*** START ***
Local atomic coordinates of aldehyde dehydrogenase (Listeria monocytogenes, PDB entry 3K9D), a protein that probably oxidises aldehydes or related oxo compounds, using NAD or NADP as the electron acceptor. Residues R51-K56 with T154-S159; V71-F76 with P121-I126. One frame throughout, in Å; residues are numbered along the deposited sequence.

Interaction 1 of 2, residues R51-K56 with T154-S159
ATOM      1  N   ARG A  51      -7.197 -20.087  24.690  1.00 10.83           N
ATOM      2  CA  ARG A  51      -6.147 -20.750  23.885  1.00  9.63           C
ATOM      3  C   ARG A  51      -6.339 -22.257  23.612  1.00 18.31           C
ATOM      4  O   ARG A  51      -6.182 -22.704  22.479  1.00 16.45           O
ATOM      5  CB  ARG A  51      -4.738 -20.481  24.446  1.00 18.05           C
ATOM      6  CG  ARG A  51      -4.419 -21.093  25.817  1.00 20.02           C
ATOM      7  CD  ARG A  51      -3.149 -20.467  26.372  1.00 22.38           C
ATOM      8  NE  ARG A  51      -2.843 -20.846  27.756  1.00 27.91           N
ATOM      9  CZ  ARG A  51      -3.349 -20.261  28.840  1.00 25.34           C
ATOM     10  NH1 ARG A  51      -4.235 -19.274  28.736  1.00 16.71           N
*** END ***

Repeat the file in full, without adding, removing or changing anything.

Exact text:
Local atomic coordinates of aldehyde dehydrogenase (Listeria monocytogenes, PDB entry 3K9D), a protein that probably oxidises aldehydes or related oxo compounds, using NAD or NADP as the electron acceptor. Residues R51-K56 with T154-S159; V71-F76 with P121-I126. One frame throughout, in Å; residues are numbered along the deposited sequence.

Interaction 1 of 2, residues R51-K56 with T154-S159
ATOM      1  N   ARG A  51      -7.197 -20.087  24.690  1.00 10.83           N
ATOM      2  CA  ARG A  51      -6.147 -20.750  23.885  1.00  9.63           C
ATOM      3  C   ARG A  51      -6.339 -22.257  23.612  1.00 18.31           C
ATOM      4  O   ARG A  51      -6.182 -22.704  22.479  1.00 16.45           O
ATOM      5  CB  ARG A  51      -4.738 -20.481  24.446  1.00 18.05           C
ATOM      6  CG  ARG A  51      -4.419 -21.093  25.817  1.00 20.02           C
ATOM      7  CD  ARG A  51      -3.149 -20.467  26.372  1.00 22.38           C
ATOM      8  NE  ARG A  51      -2.843 -20.846  27.756  1.00 27.91           N
ATOM      9  CZ  ARG A  51      -3.349 -20.261  28.840  1.00 25.34           C
ATOM     10  NH1 ARG A  51      -4.235 -19.274  28.736  1.00 16.71           N